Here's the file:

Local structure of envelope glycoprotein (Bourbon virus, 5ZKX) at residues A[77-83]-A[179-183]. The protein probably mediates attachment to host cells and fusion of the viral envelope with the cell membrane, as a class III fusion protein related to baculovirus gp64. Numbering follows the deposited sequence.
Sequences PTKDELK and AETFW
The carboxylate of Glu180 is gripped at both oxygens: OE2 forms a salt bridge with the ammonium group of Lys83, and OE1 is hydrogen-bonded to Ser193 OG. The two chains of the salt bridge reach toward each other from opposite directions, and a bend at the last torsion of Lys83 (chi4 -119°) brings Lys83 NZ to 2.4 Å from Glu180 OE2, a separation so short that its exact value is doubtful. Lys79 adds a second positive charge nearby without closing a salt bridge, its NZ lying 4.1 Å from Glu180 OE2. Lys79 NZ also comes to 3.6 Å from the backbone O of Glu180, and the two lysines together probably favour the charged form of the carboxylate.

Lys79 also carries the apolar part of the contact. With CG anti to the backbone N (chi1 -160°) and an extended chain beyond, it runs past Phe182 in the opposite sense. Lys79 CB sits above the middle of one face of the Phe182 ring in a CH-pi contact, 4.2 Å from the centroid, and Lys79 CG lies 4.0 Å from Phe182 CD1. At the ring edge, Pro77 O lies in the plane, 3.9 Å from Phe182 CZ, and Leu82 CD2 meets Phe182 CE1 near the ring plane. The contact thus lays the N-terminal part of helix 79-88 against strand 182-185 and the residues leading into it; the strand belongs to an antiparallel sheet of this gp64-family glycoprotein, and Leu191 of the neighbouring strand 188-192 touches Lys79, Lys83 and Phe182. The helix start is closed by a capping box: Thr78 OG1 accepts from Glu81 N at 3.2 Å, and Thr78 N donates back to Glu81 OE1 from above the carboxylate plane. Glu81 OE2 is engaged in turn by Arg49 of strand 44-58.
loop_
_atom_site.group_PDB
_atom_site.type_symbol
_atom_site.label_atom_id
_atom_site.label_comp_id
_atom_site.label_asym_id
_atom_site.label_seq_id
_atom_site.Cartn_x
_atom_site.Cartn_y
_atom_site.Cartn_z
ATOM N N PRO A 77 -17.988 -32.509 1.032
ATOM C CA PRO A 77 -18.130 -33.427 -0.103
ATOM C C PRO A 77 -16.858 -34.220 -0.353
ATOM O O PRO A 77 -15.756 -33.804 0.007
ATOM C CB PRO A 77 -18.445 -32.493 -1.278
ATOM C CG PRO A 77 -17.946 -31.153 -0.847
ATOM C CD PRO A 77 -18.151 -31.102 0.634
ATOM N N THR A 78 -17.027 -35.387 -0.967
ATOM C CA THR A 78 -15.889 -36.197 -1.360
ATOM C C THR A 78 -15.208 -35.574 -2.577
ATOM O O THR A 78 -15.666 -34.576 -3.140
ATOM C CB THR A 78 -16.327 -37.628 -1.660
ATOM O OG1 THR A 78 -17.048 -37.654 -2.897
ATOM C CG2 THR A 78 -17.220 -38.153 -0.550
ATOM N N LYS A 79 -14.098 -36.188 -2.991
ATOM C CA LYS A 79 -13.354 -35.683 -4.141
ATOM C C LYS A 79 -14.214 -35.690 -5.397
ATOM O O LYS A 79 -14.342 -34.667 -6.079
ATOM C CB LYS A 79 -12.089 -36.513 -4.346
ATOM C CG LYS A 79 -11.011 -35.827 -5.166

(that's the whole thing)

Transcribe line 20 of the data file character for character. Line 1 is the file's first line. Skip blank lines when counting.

ATOM C CG PRO A 77 -17.946 -31.153 -0.847